Amazon’s newest scripted series, “Patriot,” explores a plethora of off-kilter intelligence methods of keeping the peace overseas — and while the the series is mostly set in the year 2012, its relevance to the current state of affairs, in America and in the world, is astonishing.
As we said in our review of the pilot, this is no ordinary political series. Steve Conrad’s (“The Pursuit of Happyness,” “The Secret Life of Walter Mitty”) series is simple enough in concept: Offbeat intelligence officer John Tavner (Michael Dorman) must prevent Iran from going nuclear at any cost. Sounds pretty clear-cut… But the story’s real aim is less focused on that suspenseful premise, and more on its stylized, clever explorations of PTSD, music as a coping mechanism, the ever-present threat of nuclear war, and the power of family.
Though Tavner constantly struggles to maintain his cover at a Midwestern piping firm — his means of getting into Europe undetected — it’s the family foundation that moves this adventure along — and carries the most weight — in all its wonderful quirkiness.
At the urgent directive of patriarch Tom (Terry O’Quinn), obedient brother Edward (Michael Chernus) heads off to track his brooding brother down — retrieving him from aimless gallivanting around Europe, running from the murderous deeds he’s previously performed for the US government. And while his foray into a confessional brand of folk music, and competitive mechanical-bullriding, seems to alleviate some of his emotional pain, it’s not long before the Tavner brothers are in Luxembourg delivering a huge bag of cash to sway the Iranian election away from a dangerous, nuke-loving candidate.
Of course, things don’t go according to plan… And it’s these slightly off moments — a soft-spoken Brazilian gang knife fight that borders on the perverse, the theft of prosthetic legs to ease a police station break-in, a high-stakes “Battleship” boardgame competition — that make this odd spy drama not just an ongoing delight, but an innovation in narrative and tonal balance: “Patriot’s” as bonkers as it is grounded.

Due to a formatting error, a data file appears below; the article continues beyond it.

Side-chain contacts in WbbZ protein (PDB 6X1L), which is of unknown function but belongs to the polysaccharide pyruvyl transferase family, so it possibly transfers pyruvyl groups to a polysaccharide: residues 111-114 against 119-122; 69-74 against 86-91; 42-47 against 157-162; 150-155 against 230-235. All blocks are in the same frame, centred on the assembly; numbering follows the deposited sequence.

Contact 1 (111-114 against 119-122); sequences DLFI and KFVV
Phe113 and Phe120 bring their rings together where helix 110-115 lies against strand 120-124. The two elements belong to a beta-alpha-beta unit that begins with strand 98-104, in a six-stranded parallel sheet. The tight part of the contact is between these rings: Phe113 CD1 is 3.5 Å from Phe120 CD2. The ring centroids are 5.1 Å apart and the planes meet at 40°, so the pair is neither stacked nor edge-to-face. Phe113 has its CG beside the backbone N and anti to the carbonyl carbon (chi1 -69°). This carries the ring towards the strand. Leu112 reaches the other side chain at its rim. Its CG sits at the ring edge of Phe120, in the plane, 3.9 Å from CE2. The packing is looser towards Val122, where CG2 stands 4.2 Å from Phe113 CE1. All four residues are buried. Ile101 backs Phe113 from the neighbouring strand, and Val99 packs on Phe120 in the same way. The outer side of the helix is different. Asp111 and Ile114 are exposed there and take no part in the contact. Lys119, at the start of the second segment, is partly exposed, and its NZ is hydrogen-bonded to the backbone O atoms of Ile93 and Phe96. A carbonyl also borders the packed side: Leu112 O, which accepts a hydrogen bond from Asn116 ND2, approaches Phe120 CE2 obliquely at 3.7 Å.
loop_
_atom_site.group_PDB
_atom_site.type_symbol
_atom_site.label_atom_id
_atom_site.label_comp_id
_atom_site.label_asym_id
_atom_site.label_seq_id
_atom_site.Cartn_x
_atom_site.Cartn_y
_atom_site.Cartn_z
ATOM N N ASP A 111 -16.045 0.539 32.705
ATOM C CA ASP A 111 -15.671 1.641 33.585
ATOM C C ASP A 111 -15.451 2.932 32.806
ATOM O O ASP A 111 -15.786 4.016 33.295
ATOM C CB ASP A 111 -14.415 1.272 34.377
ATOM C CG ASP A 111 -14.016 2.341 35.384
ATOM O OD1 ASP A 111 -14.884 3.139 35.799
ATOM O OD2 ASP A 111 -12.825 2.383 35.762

And while John attempts to keep it all together, mission very much at the forefront, it’s maintaining his official corporate cover that makes our hero most uncomfortable: Curmudgeonly boss Leslie (Kurtwood Smith) adds that extra bit of conflict: The unfolding areas of operation as the story tells itself are not frenetic, but we are very much in Tavner’s shoes as we juggle all these different environments, etiquettes and loyalties.
Amazon isn’t keen on playing it safe — from artistic hits like “Transparent” to attention grabs like “Man in the High Castle,” the platform’s brand increasingly sells itself on pushing the envelope. It’s the same desire to disrupt — and with style — that we see as the newest originals roll out — and finds one of its strongest examples in “Patriot.” The fact that it also happens to be prescient and painfully, ironically relevant is just a testament to that ongoing creative project.
“Patriot” Season 1 is streaming in full on Amazon Prime.